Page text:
But his forever partner was Diane. Ever gracious and always on his elbow, they made a terrific pair. I think they would agree he was the outgoing one to her reserved demeanor. He giggled - a lot - and had a slightly gravelly voice that sounded like a big hug. He told me once that when they were dating, he announced he was finished with school. Diane smiled and said, “Oh really. Well call me when you finish your education.” He went straight back to classes, they got married and created a wonderful life.  Perhaps quieter, but she was always the boss, he said.  

Diane and Guy came to my son’s wedding two years ago where the DJ had all the married couples on the dance floor to see who was married the longest. Slowly, the pairs returned to their tables as the number of years married were called out. And who was left standing at the end of the dance? Diane and Guy, edging out Donald and Gayle Sampley. The Sconzos had more than 40 years. Asked their secret, Guy told the crowd, “Well, she is always right!”  Partners who figured it out. 

So now we have lost him and we are all diminished. We will all have other partnerships. Many will continue to work hard for the students of our district and for the community. But it will not be the same. 

And the song he was dancing to at that long ago YMCA event? “Stayin’ Alive.”  If only. 


Cynthia Calvert
Author: Cynthia CalvertEmail: This email address is being protected from spambots. You need JavaScript enabled to view it.
A trained journalist with a masters degree from Lamar University, a masters from the University of North Carolina-Chapel Hill, as well as extensive coursework toward a masters of science in psychology from the University of New Orleans, Calvert founded the Tribune Newspapers in 2007. Her experiences as an investigative, award winning reporter (She won Journalist of the Year from the Houston Press Club among many other awards for reporting and writing), professor and chair of the journalism department for Lone Star College-Kingwood and vice president of editorial for a large group of community weeklies provides her with a triple dose of bankable skills that cover every aspect of the journalism field. Solid reporting. Careful interviews. Respect and curiosity for people and places.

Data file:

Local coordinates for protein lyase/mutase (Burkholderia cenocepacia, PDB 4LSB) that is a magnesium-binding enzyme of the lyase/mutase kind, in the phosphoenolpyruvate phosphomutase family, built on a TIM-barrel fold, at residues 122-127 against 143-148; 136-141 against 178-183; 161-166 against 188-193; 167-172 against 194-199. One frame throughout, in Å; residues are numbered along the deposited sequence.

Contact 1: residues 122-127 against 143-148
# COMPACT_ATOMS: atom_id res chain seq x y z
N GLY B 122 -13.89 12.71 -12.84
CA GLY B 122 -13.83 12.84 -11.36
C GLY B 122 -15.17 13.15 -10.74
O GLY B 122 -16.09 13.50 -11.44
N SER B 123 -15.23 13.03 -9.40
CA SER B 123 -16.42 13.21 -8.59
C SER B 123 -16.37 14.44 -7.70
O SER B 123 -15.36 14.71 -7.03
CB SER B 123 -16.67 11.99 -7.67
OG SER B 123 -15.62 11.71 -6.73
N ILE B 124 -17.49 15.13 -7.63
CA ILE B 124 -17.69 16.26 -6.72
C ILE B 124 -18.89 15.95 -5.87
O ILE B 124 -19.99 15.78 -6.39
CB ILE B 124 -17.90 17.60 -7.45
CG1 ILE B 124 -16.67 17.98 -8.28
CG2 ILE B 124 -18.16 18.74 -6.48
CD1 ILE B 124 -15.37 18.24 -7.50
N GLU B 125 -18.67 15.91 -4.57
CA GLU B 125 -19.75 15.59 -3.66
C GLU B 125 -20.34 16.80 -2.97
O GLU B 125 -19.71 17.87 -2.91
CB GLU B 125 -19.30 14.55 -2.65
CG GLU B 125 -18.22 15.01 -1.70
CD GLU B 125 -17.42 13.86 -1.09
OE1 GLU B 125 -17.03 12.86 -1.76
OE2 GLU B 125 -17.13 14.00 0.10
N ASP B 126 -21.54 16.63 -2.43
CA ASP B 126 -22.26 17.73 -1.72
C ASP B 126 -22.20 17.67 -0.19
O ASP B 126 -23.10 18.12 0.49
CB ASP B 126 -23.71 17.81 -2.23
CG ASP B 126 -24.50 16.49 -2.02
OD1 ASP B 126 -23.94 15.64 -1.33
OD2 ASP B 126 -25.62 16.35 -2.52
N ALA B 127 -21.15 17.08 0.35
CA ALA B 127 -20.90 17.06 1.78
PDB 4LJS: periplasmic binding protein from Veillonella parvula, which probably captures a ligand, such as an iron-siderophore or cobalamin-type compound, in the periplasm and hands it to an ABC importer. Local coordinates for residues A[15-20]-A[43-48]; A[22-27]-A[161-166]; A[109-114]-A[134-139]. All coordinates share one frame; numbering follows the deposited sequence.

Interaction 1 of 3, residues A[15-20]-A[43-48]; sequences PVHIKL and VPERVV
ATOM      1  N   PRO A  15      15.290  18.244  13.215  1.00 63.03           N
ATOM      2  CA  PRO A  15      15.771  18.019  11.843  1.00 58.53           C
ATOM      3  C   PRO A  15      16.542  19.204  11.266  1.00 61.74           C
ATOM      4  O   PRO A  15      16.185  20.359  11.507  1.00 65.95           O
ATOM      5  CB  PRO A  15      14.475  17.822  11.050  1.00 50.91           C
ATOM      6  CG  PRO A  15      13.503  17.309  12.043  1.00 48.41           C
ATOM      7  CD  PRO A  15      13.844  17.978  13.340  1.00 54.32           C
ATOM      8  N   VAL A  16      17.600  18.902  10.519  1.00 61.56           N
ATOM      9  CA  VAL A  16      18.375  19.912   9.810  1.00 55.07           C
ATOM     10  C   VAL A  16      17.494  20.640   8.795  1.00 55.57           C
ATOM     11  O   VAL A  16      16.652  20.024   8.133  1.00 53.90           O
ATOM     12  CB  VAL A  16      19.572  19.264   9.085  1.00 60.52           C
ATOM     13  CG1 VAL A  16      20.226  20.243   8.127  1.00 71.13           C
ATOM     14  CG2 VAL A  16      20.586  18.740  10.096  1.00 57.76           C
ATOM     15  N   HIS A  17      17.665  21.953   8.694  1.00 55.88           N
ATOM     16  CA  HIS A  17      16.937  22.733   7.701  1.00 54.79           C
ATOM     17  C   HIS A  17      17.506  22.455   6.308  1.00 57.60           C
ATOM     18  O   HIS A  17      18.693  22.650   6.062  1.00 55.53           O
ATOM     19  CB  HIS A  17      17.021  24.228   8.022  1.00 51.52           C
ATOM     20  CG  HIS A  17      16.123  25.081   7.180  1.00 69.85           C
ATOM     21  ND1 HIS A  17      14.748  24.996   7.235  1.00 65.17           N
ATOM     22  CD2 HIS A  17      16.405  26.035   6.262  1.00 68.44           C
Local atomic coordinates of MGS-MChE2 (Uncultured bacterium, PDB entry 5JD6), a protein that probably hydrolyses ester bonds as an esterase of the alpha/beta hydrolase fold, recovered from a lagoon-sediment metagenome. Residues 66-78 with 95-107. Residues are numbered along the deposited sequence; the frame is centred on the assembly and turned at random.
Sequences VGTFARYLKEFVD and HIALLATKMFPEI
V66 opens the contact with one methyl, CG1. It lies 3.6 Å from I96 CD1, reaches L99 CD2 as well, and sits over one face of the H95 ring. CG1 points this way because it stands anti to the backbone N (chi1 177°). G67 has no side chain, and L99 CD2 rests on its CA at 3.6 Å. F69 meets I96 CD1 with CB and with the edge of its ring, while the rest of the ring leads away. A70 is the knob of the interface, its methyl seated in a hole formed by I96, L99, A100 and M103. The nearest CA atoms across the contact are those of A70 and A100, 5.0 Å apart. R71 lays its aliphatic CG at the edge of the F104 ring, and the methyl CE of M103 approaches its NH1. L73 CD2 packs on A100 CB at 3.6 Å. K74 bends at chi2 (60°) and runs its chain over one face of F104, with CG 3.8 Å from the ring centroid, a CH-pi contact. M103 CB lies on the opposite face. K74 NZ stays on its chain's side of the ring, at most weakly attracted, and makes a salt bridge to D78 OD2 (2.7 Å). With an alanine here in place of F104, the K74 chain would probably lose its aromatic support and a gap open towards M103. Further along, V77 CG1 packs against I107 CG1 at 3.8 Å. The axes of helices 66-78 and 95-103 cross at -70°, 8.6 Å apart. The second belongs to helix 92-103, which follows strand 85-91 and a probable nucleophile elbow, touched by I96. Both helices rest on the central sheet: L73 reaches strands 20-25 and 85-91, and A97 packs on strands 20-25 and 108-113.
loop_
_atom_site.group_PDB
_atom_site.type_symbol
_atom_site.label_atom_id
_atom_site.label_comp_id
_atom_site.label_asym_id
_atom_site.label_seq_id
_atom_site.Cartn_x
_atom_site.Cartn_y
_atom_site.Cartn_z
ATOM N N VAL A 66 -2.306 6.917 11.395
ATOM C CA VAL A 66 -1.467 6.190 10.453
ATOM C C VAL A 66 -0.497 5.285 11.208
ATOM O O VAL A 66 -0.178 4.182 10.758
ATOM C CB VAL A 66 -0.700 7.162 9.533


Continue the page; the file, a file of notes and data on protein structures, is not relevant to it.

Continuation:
Comments (4)

This comment was minimized by the moderator on the site

Oh my, Cynthia. You perfectly captured the melancholy sadness so many of his partners feel knowing Guy is no longer with us. This is a beautifully written tribute about an absolutely wonderful man. Well done.

Gayle Sampley
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Thank you Gayle!

Cynthia Calvert
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Such a beautiful tribute for a very special and wonderful person! Guy always had an approachable demeanor, one would never hesitate to greet him. He will be missed.

Marian Mannix
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Nobody writes it better! Beautiful